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OCR for page 11
Getting Organized: Setting Yourself Up for Success 11 considerations into the planning process, or is your agency's focus mainly on operational issues? How will you use the results? Performance measures can be used to help you understand and describe what effect your activities and programs are having; assess what's working, not working, and why; hold staff and programs accountable; make solid decisions; and communicate the value of your work. How does your agency intend to use the results of the measures? Case Study Summary: Colorado Department of Transportation The Colorado Department of Transportation (CDOT) has taken the lead in addressing sustainability through its interagency Transportation and Environmental Resource Council (TERC). TERC has representatives of transportation agencies and resource agencies from throughout the state. TERC established a sustainability subcommittee to encourage sharing between agencies working on sustainability. The subcommittee focuses on Sharing best practices between agencies; Creating a sustainability template that addresses NEPA; Creation of a potential coordinated certification system (e.g., GreenroadsTM, GreenLITES); Attempting to create a sustainability policy that can be adopted by all members; and Developing performance measures, potentially a statewide baseline. In addressing sustainability through the TERC, the aim is not to define sustainable transportation, but rather to get a consensus on what certain common sustainability principles are and how they can be applied in the transportation sector. UNDERSTAND WHERE YOU ARE STARTING FROM Different agencies have different levels of experience and different resources available. In addition to identifying why a sustainability performance measurement process is being initiated, take into account the resources you have on hand and potential restrictions and requirements. Some questions to consider include Is this a new process for your agency? Measuring sustainability is a new concept for many agencies even if they are familiar with more traditional performance measures. Some staff may question the value of introducing a new set of metrics or may have concerns about how the findings may be used or affect their programs. Others will have questions about how the objectives and measures are defined. If this is a new process for your agency, it will take time to develop internal buy-in, build consensus on what process is used to design the measurement program, and agree on what will be the final measures. Have you defined goals? An agency's current long-range or strategic plan typically has defined goals that provide a starting point for developing sustainability objectives and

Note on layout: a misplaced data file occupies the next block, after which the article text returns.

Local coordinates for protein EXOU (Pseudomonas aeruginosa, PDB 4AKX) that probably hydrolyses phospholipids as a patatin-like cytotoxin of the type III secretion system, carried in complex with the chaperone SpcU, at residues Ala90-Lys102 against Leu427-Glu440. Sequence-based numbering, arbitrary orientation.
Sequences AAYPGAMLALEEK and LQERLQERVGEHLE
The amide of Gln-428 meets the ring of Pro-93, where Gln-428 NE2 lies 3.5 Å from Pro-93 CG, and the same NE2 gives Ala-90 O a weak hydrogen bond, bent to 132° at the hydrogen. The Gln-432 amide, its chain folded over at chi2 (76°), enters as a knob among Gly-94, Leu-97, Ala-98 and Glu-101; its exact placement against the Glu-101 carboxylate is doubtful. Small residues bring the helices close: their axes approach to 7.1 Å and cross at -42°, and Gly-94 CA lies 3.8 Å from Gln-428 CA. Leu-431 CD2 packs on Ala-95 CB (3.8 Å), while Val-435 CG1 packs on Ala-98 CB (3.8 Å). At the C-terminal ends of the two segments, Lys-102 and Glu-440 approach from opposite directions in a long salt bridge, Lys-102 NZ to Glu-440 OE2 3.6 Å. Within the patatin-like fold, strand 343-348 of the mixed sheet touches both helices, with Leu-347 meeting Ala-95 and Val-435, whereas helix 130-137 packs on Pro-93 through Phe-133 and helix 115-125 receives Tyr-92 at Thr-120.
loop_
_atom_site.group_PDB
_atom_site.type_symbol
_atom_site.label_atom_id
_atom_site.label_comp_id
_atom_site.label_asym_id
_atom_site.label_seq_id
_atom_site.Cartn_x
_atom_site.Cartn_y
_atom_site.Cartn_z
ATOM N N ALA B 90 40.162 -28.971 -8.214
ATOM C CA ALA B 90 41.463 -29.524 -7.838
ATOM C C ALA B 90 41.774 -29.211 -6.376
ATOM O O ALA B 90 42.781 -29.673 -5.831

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12 A Guidebook for Sustainability Performance Measurement for Transportation Agencies measures. These goals will need to be reassessed to ensure that they address the sustainability principles. Are there external requirements? Some agencies are required to develop sustainability performance measurement programs to meet legislative or executive requirements set at the state or local levels. These agencies need to ensure that the approach they design meets external requirements while supporting the agency's goals and management processes. What partners are you working with? Defining your sustainability goals and objectives requires a collaborative approach--drawing on partners from other disciplines that bring their knowledge and perspectives to the table. Who you engage in the process of developing your sustainability measurement approach will depend on the focus of your sustainability measurement program. Are you integrating this into an existing performance measurement process? Many agencies already have a performance measurement system for some aspects of their business operation. Typical measures have focused on system performance, facility levels of service, incident frequency, and so forth. In order to expedite data collection, coordinate staff efforts, and promote a comprehensive view of agency performance, it can be most effective to integrate your sustainability performance measurement approach into your agency's existing process. However, some agencies choose to manage their sustainability assessment as a parallel activity, depending on their specific objectives. Case Study Summary: California Department of Transportation The California legislature has passed a set of bills that have required agencies to consider topics correlated with sustainability. Much of the California Department of Transportation's (Caltrans) work related to sustainability is in response to this legislation. Assembly Bill 32: Global Warming Solutions Act (AB32) Signed in 2006, this bill set the 2020 greenhouse gas emissions bill into law. The Air Resources Board (ARB) was charged with developing actions to reduce greenhouse gas (GHG) emissions. The goal is to reach 1990 levels by 2020 and 80% of 1990 levels by 2050. State Bill 375 Signed into law in September 2008, this bill furthers the GHG-related activities proposed in AB32. Caltrans expects to see performance measures come out of this bill. The bill addresses three areas: - The ARB must develop regional emission reduction targets for each of the 18 MPO areas. - Each MPO is required to develop plans to meet its GHG reduction target. - The California Environmental Quality Act requirements are streamlined for specific residential and mixed-use developments. State Bill 391 Signed into law in March 2009, this bill requires Caltrans to prepare a state plan similar to the regional blueprints. Specifically, the bill must address how the state will reduce GHG emissions to 1990 levels by 2020 and provide a plan to outline the multimodal transportation system needed to achieve the AB32 reductions.